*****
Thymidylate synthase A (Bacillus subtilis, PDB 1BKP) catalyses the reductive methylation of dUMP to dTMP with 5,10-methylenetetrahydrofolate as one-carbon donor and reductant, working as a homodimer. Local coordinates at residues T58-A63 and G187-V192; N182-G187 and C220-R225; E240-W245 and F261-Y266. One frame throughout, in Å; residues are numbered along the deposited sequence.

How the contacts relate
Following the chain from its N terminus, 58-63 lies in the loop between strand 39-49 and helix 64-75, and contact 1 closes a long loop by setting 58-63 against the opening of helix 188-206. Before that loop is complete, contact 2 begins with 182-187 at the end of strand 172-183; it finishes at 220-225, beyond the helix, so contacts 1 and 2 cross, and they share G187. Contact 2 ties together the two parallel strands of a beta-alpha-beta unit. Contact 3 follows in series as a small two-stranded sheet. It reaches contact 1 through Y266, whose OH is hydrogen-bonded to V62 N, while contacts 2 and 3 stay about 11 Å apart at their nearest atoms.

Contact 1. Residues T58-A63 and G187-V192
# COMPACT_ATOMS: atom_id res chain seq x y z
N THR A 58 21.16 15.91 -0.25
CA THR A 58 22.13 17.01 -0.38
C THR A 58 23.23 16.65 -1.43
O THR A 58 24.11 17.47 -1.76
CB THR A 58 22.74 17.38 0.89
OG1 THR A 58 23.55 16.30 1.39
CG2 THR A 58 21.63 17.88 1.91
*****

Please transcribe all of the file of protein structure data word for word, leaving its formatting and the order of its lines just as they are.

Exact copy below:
Thymidylate synthase A (Bacillus subtilis, PDB 1BKP) catalyses the reductive methylation of dUMP to dTMP with 5,10-methylenetetrahydrofolate as one-carbon donor and reductant, working as a homodimer. Local coordinates at residues T58-A63 and G187-V192; N182-G187 and C220-R225; E240-W245 and F261-Y266. One frame throughout, in Å; residues are numbered along the deposited sequence.

How the contacts relate
Following the chain from its N terminus, 58-63 lies in the loop between strand 39-49 and helix 64-75, and contact 1 closes a long loop by setting 58-63 against the opening of helix 188-206. Before that loop is complete, contact 2 begins with 182-187 at the end of strand 172-183; it finishes at 220-225, beyond the helix, so contacts 1 and 2 cross, and they share G187. Contact 2 ties together the two parallel strands of a beta-alpha-beta unit. Contact 3 follows in series as a small two-stranded sheet. It reaches contact 1 through Y266, whose OH is hydrogen-bonded to V62 N, while contacts 2 and 3 stay about 11 Å apart at their nearest atoms.

Contact 1. Residues T58-A63 and G187-V192
# COMPACT_ATOMS: atom_id res chain seq x y z
N THR A 58 21.16 15.91 -0.25
CA THR A 58 22.13 17.01 -0.38
C THR A 58 23.23 16.65 -1.43
O THR A 58 24.11 17.47 -1.76
CB THR A 58 22.74 17.38 0.89
OG1 THR A 58 23.55 16.30 1.39
CG2 THR A 58 21.63 17.88 1.91